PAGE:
Someone initially tried to improve on this situation by writing a "spinner" which would check on a given group of machines and would then schedule another test if they seemed idle. This wasn't the greatest implementation, since it would be starved out if something else got to the machines first.

Worse, let's say you "locked" the machines such that no new jobs could begin on them. This might happen if you were working on them manually. They'd obviously be idle, so this first version of the spinner would wake up every 15 minutes and schedule another job!

Then, when you unlocked those machines, you had this *huge* backlog of jobs which had to either be worked through or manually cancelled before it would get back to doing the things other people had requested.

As you can see, it was like a three-ring circus, only instead of clowns, we had programmers running around being goofy.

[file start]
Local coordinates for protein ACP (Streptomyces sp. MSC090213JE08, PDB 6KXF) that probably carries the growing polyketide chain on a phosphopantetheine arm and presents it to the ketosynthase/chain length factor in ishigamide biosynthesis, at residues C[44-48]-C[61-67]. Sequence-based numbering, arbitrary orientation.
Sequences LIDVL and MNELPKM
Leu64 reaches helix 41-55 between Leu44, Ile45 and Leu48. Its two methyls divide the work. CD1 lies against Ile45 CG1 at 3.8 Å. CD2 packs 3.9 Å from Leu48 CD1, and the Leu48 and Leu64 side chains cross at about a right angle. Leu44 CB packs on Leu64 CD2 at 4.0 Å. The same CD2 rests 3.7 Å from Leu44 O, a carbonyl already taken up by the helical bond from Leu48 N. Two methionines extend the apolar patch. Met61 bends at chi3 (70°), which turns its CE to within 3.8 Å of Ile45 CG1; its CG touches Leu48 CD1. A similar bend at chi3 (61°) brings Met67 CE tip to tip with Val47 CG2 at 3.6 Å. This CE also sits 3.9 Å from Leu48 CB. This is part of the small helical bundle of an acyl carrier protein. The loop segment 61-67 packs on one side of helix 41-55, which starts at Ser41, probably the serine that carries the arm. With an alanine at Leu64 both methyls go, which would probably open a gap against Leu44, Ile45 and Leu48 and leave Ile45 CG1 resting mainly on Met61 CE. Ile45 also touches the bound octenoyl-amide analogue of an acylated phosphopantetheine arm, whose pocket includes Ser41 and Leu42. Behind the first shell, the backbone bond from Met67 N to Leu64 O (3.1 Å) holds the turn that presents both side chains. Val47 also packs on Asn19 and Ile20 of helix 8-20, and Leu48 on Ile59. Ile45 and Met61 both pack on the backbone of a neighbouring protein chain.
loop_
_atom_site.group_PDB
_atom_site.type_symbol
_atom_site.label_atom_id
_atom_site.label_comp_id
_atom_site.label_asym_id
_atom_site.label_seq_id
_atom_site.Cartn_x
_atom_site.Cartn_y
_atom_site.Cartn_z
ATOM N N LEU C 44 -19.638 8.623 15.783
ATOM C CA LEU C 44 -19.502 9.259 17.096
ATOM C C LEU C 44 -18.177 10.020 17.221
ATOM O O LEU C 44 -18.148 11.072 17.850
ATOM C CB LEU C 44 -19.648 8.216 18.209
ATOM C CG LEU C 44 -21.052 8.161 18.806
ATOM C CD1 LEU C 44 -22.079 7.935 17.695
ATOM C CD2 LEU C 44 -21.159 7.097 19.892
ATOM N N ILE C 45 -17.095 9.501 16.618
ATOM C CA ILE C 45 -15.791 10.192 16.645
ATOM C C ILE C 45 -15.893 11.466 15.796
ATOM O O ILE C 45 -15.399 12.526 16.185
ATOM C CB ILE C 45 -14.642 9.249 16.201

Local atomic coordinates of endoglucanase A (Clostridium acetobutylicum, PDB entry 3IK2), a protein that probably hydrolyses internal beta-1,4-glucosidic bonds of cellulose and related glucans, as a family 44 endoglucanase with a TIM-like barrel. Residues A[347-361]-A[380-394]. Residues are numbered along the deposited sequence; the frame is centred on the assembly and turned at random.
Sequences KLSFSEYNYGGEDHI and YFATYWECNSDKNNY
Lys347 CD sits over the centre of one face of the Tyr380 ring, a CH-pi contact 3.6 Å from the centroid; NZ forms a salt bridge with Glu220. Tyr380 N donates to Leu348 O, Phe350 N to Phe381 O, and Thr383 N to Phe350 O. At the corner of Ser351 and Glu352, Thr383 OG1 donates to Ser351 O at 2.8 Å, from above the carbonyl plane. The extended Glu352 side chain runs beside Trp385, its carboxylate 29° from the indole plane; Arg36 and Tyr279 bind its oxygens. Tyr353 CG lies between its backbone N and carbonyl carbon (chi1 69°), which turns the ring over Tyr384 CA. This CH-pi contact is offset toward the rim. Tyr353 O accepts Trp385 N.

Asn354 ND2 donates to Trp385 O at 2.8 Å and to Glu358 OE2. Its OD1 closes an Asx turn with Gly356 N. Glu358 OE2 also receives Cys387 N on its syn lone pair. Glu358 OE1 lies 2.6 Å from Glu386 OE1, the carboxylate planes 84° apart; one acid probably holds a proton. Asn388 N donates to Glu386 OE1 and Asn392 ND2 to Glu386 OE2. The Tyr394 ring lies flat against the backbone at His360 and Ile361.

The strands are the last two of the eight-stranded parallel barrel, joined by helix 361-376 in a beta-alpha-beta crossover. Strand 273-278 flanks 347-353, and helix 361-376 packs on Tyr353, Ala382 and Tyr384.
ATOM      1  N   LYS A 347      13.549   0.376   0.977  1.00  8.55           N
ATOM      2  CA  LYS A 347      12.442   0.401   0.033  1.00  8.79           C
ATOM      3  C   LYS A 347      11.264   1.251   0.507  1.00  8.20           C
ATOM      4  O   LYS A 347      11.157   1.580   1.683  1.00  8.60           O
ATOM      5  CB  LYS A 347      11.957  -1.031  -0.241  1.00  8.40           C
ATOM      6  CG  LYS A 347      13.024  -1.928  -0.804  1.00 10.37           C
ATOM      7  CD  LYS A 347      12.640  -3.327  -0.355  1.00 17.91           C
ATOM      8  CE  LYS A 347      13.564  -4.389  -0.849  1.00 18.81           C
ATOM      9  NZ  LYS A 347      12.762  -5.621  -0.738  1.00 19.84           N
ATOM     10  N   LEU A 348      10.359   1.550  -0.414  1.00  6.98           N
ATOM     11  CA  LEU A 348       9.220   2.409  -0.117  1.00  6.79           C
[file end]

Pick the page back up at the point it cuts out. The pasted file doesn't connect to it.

I decided to turn this around. Once some administrative matters had been taken to remove certain roadblocks to actually building useful software, I started writing a "real" spinner. It had the same nominal purpose, which was to run tests and keep machines busy, but it would not create an endless backlog and it would try to be smart about what it asked for.

It worked based on a bunch of grids. Each test had groups of machines where it was able to run, and kernels which needed to be tested. For each group of machines, it would try to get all of the kernels up to 1 run - whether pass or fail. Then it would try to get them all up to 2 runs, then 3, then 4, and so on. It had a configurable window of time, and initially all of this was "same day", so it would reset the counters to zero at midnight.

It also kept track of the work it had requested. Every job had a unique identifier, so it kept that in local storage. Then it would check back to see if it had finished. Once a given job finished for that group of machines in that test, it would then request another one. This meant the maximum backlog for any group of machines which my spinner would create was one job.